Showy milkweed is also useful for humans in various ways as showy milkweed is considered one of the least toxic milkweed species. The plant can be used as a cleansing and healing agent, specifically helping with warts, cuts, ringworm, colds, and swelling. The young and immature parts of the plant can be eaten as a vegetable and the sap has been used to make a gum. The tough fibers of the plant have been used to make fabric, textiles, rope, and many other items.

a clump of light pink star-shaped showy milkweed flowers surrounded by large green leaves with an orange central vein

Posted on February 09, 2024 09:03 PM by kiarra13 kiarra13 | 1 comment | Leave a comment

January 23, 2024

Pollinator of the Month: Ornate checkered beetle (Trichoda ornatus)

We previously featured the two-spotted lady beetle as a pollinator of the month since lady beetles benefit flowers through accidental pollination and through the pest control services they provide, however there are many species of beetles that pollinate flowers because they eat the pollen. There is a long history of beetles pollinating flowers as they existed before other common insect pollinators evolved. This includes soldier beetles, scarabs, long-horned beetles, sap beetles, and checkered beetles.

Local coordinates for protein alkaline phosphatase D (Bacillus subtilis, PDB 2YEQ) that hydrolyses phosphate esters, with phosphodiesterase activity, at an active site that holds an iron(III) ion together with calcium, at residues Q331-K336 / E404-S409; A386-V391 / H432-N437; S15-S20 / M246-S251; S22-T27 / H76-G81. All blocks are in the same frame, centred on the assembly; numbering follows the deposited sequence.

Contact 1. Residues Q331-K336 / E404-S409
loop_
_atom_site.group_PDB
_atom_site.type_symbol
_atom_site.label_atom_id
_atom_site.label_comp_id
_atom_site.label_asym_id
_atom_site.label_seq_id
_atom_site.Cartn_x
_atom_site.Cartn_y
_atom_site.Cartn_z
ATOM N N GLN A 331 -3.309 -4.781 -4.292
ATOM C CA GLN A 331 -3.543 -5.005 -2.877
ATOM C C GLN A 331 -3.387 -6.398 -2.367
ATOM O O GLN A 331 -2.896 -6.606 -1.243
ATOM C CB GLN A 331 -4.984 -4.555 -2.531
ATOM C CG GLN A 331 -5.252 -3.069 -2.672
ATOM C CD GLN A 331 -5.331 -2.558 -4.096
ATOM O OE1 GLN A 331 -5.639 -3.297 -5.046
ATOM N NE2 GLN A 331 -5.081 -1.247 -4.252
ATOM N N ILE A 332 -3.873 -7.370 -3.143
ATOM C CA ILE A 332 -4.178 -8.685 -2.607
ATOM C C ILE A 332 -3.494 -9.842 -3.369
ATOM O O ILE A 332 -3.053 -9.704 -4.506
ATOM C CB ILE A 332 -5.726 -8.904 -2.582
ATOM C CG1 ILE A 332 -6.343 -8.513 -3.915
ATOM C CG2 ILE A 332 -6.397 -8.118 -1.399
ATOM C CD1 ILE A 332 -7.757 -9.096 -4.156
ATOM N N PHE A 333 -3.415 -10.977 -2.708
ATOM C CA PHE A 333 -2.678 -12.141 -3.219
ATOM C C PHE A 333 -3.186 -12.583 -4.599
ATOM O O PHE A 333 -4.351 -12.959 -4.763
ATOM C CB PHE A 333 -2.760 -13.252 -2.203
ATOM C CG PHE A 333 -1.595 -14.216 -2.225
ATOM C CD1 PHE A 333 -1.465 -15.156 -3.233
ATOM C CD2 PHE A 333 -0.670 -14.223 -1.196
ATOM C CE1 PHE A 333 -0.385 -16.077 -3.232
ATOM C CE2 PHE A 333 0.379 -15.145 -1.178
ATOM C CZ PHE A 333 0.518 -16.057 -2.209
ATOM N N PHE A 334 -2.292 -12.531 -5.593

The ornate checkered beetle (Trichoda ornatus) is native to Canada. They are 5 to 15mm long, though they experience sexual dimorphism with the females being significantly longer. They are a metallic blue-black colour and a bright yellow to red blob-like pattern. They are also covered in long sparse hairs.